US Catholic Faith in Real Life

Our Lady of Waste Management: Parish-based environmentalism

By Kristen Hannum| Print this pagePrint | Email this pageShare
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Parishes are finding that reducing their carbon footprint is not only an environmental issue but a spiritual one, too.

Parishioners at Mary Immaculate Church in East Los Angeles meet monthly in convivencias, or town hall meetings, to discuss parish initiatives. Last autumn, when they learned that 38 million water bottles annually are sent to U.S. landfills, their vote on what the parish should do wasn't even close. Plastic water bottles are now banned from the campus.


Religious by nature: An interview with Keith Warner, OFM on the environment

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A Franciscan environmental activist recycles some ancient traditions for modern use. 

[Read more about St. Francis, patron of ecology.]

Hundreds of years before the environmental movement, St. Francis of Assisi recognized God in creation and changed his life. Today one of his spiritual sons, Keith Douglass Warner, O.F.M., is encouraging Catholics to do the same.


Derek Eisel: Protecting the environment

By Michelle Bearden| Print this pagePrint | Email this pageShare
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Growing up in northern Virginia, Derek Eisel had a front-row seat to a changing world.

He watched forests cut down and bucolic pasture land paved over into suburbs. He was told it was "progress," but he wasn't buying it.

The effect it had on a young Eisel changed the course of his life. He believes watching nature disappear is when the seeds of his environmental activism were planted.

"It bothered me then, and it bothers me now," says Eisel, 36, a Seattle software manager developer.


This land is our land: National parks protect God's creation for all

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Would you like a demonstration of the Catholic belief that everyone has a right to the beauty of God's creation? Visit a national park.

This October millions of Americans took a stay-cation by watching Ken Burns' gorgeous new film The National Parks: America's Best Idea, enjoying a 12-hour pilgrimage through some of the most beautiful places in the United States, perhaps on the planet.


When enough is enough

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Why a future of endless economic growth is not the cure for what ails the earth.

After wandering around an academic wilderness for 30 or so years, a fella might be forgiven for indulging in a little schadenfreude before the spectacle of the West’s recent mind-bending fall from grace. But University of Maryland professor Herman Daly, a veritable John the Baptist of alt-economics, has a little trouble savoring the sudden relevance of his long-neglected theories of sustainable economics.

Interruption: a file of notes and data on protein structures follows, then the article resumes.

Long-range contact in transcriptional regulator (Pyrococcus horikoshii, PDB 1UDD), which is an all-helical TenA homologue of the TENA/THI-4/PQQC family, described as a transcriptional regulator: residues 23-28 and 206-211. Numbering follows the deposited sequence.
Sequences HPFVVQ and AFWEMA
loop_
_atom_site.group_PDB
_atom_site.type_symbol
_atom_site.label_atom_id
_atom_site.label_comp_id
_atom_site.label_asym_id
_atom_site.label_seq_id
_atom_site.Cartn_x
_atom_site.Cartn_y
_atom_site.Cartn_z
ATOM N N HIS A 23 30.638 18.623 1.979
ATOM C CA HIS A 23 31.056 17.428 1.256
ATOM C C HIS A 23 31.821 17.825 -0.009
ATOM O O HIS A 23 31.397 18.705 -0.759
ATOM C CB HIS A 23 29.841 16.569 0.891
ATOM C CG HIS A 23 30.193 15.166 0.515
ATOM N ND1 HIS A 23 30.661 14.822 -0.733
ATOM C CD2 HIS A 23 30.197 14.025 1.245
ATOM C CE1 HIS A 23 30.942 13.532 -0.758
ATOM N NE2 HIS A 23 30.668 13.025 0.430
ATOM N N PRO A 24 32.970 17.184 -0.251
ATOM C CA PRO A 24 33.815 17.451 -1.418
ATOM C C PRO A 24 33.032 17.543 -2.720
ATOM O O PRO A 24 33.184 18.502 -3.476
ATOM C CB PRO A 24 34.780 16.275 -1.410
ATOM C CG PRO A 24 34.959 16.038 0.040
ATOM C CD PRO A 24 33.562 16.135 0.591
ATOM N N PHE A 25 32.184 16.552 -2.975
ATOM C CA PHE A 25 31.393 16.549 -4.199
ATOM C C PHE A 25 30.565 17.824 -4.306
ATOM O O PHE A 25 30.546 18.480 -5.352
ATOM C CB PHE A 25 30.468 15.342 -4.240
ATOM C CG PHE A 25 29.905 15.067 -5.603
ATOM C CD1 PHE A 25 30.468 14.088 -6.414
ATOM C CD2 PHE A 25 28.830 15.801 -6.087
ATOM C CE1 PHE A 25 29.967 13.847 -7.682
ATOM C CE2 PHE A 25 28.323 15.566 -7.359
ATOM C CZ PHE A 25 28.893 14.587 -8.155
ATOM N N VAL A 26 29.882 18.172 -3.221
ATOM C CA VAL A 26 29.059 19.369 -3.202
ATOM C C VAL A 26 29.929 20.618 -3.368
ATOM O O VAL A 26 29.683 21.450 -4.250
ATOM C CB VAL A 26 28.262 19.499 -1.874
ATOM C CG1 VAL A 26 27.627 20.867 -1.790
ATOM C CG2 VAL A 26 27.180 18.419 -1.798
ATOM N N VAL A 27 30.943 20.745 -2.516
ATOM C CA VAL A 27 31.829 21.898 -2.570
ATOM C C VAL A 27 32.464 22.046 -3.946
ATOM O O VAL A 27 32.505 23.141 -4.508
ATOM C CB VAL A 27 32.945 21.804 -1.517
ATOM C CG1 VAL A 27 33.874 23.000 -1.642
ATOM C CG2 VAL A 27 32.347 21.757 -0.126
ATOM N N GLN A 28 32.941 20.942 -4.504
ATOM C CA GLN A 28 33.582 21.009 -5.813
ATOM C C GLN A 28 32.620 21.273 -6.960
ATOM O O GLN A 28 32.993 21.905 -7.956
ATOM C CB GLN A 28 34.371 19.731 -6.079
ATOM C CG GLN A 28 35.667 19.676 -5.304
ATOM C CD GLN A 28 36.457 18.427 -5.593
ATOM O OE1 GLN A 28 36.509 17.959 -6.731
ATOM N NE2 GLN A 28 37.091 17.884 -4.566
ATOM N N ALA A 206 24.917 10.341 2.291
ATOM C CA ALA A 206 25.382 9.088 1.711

Some bright ideas for Earth Day

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Sometimes I think I'm a bad daughter-I'm often too busy to think much about my mother and I'm certainly too busy to call home more than a couple of times a month. But I suppose my own mother is lucky for getting a call every couple of weeks.

Mother Earth may only hear from her kids once a year on Earth Day, celebrated throughout much of the world on April 22. On this day we broaden the interpretation of the 4th Commandment to "Honor your father and mother" and remember the earthy mater who cradles all creation in her arms.


The Canticle of the Sun

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In honor of Earth Day, let’s hear from one of the great saints of our church about the wonders of creation. Be sure to share this prayer with your children. 

By St. Francis of Assisi

Most high, all powerful, all good Lord! All praise is yours, all glory, all honor, and all blessing. To you, alone, Most High, do they belong. No mortal lips are worthy to pronounce your name.


41 bright ideas for going green

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The earth is warming and we are responsible. This is the undeniable conclusion reached by 2,000 scientists and policy experts contributing to the United Nations' Intergovernmental Panel on Climate Change, the winners of the 2007 Nobel Peace Prize along with Al Gore.


Special Section: The environment

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Climate change, nonrenewable resources, mountain top removal. When it comes to the environment, the earth is getting the short end of the stick. As Earth Day approaches this April, our home planet can be a ball of confusion. What should we do? What shouldn't we do? Here are some ideas and resources to help you sort it all out—and recycle it!


How green is your faith?

By Bryan Cones| Print this pagePrint | Email this pageShare
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We should honor God the Father by caring for our Mother Earth.

A recent dispute among Christians brought the gospel to the front page once again in August. At issue, according to the Associated Press, was the International Bible Society-Send the Light's plan to have the New Testament delivered with the Sunday paper in 11 metro areas, along with detergent samples and the latest zillion-blade razor.


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